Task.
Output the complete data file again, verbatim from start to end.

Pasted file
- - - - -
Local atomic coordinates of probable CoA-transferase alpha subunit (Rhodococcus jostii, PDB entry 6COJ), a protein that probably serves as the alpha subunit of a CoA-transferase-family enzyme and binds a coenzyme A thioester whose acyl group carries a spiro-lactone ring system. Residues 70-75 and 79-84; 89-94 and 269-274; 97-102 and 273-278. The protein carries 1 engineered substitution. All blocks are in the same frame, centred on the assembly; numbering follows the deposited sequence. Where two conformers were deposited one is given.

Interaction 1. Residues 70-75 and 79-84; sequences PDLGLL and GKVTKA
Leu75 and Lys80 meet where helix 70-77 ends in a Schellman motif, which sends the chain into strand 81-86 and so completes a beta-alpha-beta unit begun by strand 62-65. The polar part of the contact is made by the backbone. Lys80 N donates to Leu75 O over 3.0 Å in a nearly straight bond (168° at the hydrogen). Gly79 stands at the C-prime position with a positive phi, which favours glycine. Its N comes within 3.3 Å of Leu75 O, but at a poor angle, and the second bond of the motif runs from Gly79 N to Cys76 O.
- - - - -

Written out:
Local atomic coordinates of probable CoA-transferase alpha subunit (Rhodococcus jostii, PDB entry 6COJ), a protein that probably serves as the alpha subunit of a CoA-transferase-family enzyme and binds a coenzyme A thioester whose acyl group carries a spiro-lactone ring system. Residues 70-75 and 79-84; 89-94 and 269-274; 97-102 and 273-278. The protein carries 1 engineered substitution. All blocks are in the same frame, centred on the assembly; numbering follows the deposited sequence. Where two conformers were deposited one is given.

Interaction 1. Residues 70-75 and 79-84; sequences PDLGLL and GKVTKA
Leu75 and Lys80 meet where helix 70-77 ends in a Schellman motif, which sends the chain into strand 81-86 and so completes a beta-alpha-beta unit begun by strand 62-65. The polar part of the contact is made by the backbone. Lys80 N donates to Leu75 O over 3.0 Å in a nearly straight bond (168° at the hydrogen). Gly79 stands at the C-prime position with a positive phi, which favours glycine. Its N comes within 3.3 Å of Leu75 O, but at a poor angle, and the second bond of the motif runs from Gly79 N to Cys76 O.